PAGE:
And THIS, ladies and gentlemen, is what we fight for. Or at least it is one part of what I fight for. Your mileage may vary, but for me, the vision of the world that this dumb-ass, 20-something, no-talent Muldoon gave us through his genius is enough. Our world is farked up, or at least large parts of the world...the parts that we Soldiers (and our brothers, the Marines) see, are often farked up. But young Matt, with this effing magnificent, transcendent, unifying-the-whole-goddamned-planet vision, which he demonstrated to the world all by his lonesome far better (judging by the 26 million hits on this video) than DoD, or State, or than any part of our government ever has, is a vision of the planet that represents what I want for our collective future.
My friend Jim is right. "It's a People Thing."
I hope this is what you fight for as well. Regardless of your nationality.
Colonel Bateman gets it totally right. The essence of this story goes hand in hand with this next post by Thomas Barnett in his weekly column. His topic is that America's role has not diminished so much that it is poised to reclaim the traditional role of moral leadership, that we have had for the past century.
Wise men tell Americans that our nation no longer leads this world: We bankrupted ourselves first ideologically through unilateralism, then militarily through "global war," and now financially through the debt crisis. Rising great powers, we are told, now lead the way.
But where do we locate this new leadership?
In Europe's self-absorption over its rising Muslim quotient?
In Russia's self-inflicted economic penance for its smackdown of Georgia?
In India's crippling obsession with Pakistan?
In China's super-cooling economy and the social unrest it'll trigger?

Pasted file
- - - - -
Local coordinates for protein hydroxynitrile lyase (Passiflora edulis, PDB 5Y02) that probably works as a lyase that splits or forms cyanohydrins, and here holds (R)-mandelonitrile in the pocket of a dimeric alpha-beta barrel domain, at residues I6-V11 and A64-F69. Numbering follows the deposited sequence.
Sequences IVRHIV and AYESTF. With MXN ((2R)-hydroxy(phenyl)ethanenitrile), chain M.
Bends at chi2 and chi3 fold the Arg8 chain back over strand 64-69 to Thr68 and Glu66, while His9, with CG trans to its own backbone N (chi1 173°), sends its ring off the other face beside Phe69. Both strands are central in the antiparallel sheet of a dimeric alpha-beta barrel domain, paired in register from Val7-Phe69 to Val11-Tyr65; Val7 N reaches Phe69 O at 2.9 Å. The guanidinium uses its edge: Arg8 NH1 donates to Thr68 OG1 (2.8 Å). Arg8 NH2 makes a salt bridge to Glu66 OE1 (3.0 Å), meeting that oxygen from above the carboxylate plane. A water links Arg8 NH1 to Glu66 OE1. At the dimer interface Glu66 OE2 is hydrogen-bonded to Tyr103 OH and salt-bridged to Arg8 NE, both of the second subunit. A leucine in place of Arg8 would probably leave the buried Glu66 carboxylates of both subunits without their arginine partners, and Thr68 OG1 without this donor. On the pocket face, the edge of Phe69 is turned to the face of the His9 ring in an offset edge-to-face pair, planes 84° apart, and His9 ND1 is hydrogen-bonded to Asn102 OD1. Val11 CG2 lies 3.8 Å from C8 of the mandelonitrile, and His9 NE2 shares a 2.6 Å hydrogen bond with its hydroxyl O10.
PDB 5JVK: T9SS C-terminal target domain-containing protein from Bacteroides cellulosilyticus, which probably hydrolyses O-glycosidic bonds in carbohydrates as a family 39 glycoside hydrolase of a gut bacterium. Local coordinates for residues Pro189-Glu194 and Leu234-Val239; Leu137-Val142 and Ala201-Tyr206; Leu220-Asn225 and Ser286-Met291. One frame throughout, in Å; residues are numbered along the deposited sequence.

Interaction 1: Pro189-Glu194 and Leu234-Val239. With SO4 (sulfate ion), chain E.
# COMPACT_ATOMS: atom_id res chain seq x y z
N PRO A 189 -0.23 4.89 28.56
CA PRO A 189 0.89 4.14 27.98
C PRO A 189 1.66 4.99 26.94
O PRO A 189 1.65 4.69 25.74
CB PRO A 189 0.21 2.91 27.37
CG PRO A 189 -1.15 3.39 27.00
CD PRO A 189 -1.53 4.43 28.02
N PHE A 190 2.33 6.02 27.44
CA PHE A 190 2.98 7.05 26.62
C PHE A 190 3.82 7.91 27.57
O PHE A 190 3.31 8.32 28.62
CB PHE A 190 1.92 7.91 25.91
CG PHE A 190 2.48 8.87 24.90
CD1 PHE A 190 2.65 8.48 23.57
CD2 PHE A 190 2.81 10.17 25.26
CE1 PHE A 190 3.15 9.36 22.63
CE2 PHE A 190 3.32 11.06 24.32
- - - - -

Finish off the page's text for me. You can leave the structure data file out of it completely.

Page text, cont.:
In Japan's - whatever Japan is doing nowadays?
So which foreign leader has captured the world's attention with his promise of changed leadership?
Read the whole column to find out.
Barnett closes with this observation:
We can't borrow any more and thus can't police anywhere else without a dramatic renegotiation of that great power compact.
Furthermore, both aging West and rising East must come together to create and nurture markets among globalization's bottom-of-the-pyramid populations, for there will be found, in China's and India's rural interior as well as Africa's untapped labor pools, tomorrow's dramatically expanded global middle class. That's where our economic competition with China truly lies: seeing who captures the most new markets in coming years.
In the end, this unfolding drama we call globalization cannot advance without its chronically ambivalent lead - its Hamlet. For, if America does not lead the world's great powers against today's sea of troubles, there will be no fortunes preserved - much less won - and only further slings and arrows to be suffered.
These two converging ideas represent the best America has to offer the world. The crusty, evidence demanding soldier-historian Bateman gets it. Barnett has been preaching this message for the past two decades. To see the pen and the sword both understand, that it is in the words of Bateman's friend Jim, "It's a people thing" the future however currently in doubt, will sail on and our human resilience will meet the challenge.